If you have any doubts about the future of the auto industry, take a look at how Ford is dividing up its real estate and engineering staff when it comes to newfangled fuel-saving engines.
Its converting more space in its engineering facilities to accommodate the growing team working on electric vehicles and other fuel-saving engines and technologies. Staffing on the team has doubled in five years.
A 285,000-square-foot section of the Advanced Engineering Center in Dearborn, Mich., is being converted for use by more than 1,000 engineers now working on hybrids and electrified vehicles as part of Ford’s sustainable mobility technologies team, the company said Wednesday.
The engineers are part of a larger team that also works on Ford’s EcoBoost turbocharged gasoline engines.
Engineers come from diverse backgrounds. Some have worked on jets, rockets, missiles, satellites and unmanned aircraft, said Chuck Gray, chief engineer for hybrids and electric vehicles.
“Working with such a diverse group makes it exciting and fun to come to work every day,” said James Gibbons, who manages battery units for hybrid vehicles. “With this group, we never run out of fresh ideas or new ways to provide our customers with better fuel efficiency.”
Ford’s vehicle lineup includes hybrids, plug-in hybrids and electric vehicles such as the Focus Electric, C-Max Energi and the new Fusion Hybrid and Fusion Energi plug-in hybrid.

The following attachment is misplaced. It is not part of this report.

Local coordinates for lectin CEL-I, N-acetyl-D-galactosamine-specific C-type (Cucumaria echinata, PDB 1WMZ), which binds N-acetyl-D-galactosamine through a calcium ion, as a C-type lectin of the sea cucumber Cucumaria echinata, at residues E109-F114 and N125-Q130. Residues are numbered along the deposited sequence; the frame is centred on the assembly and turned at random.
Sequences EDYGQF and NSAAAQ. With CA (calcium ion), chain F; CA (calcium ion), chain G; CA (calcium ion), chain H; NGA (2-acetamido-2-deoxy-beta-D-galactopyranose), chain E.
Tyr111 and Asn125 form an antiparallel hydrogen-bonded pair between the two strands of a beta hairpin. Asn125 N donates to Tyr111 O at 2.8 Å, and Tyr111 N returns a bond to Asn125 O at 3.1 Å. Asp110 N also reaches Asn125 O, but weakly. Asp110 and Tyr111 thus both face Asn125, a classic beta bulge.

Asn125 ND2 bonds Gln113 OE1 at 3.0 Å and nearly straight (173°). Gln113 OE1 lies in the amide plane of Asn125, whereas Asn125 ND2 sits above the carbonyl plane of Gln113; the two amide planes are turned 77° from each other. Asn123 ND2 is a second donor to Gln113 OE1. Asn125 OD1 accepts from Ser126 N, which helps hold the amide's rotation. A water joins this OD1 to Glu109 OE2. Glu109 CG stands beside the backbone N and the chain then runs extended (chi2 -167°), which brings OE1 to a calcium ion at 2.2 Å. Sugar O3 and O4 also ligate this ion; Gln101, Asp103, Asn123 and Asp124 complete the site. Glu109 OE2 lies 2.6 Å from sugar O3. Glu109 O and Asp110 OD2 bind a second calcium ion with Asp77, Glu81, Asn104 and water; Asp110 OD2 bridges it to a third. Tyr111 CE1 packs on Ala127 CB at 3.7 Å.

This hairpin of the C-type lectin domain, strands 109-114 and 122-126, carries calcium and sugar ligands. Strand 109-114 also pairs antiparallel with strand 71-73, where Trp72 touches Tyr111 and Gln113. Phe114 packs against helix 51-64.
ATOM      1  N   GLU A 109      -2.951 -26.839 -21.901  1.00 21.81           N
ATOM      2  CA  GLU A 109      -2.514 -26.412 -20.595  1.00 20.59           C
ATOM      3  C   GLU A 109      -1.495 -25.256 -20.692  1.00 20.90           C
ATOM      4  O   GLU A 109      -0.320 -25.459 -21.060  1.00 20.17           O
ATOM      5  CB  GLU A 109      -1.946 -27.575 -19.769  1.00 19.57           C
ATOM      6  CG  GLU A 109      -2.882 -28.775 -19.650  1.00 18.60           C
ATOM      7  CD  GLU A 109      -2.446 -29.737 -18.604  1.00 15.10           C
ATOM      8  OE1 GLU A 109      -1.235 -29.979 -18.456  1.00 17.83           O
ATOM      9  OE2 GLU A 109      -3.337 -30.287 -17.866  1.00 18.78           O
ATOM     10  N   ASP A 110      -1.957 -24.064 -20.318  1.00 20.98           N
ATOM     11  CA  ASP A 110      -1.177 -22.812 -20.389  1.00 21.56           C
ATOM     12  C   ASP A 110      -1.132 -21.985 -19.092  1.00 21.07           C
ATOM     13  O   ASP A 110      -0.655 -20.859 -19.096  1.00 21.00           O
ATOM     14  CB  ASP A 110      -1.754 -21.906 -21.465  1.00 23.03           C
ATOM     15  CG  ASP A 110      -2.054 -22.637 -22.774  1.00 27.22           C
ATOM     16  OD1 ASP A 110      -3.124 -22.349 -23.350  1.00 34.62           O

“Ford remains absolutely committed to providing a wide range of choices of top fuel economy solutions for our customers — from EcoBoost-powered gasoline vehicles and hybrids to plug-in hybrids and full electrics,” said Mark Fields, Ford president of the Americas.
“To meet growing demand for our fuel-efficient vehicles, we are continuing to invest in new jobs in the U.S. and converting our facilities for further advancements,” Fields said.
The new jobs are part of Ford’s plans to add more than 12,000 hourly and salaried jobs by 2015 in the U.S. Here’s why:
Ford has also pledged to triple production capacity of its hybrid, plug-in hybrid and electric vehicles in the U.S. next year compared with 2011. But the EcoBoost gasoline engine has attracted many more consumers than Ford’s hybrid or plug-in hybrid offerings.
Ford will offer a variation of the EcoBoost powertrain on 11 vehicles by the end of this year, up from seven in 2011 as the company makes good on its pledge to triple EcoBoost production capacity.
“EcoBoost expansion and availability in high-volume nameplates such as the all-new Ford Escape and Fusion will take this affordable, fuel-saving technology to the heart of the market,” Fields said.
Kevin Layden, director of Ford electrification programs and engineering, said the new Fusion will be offered with a choice of two EcoBoost engines, as a hybrid and as a plug-in hybrid. Mileage should range from 37 miles per gallon to the equivalent of 100 mpg with the plug-in Fusion.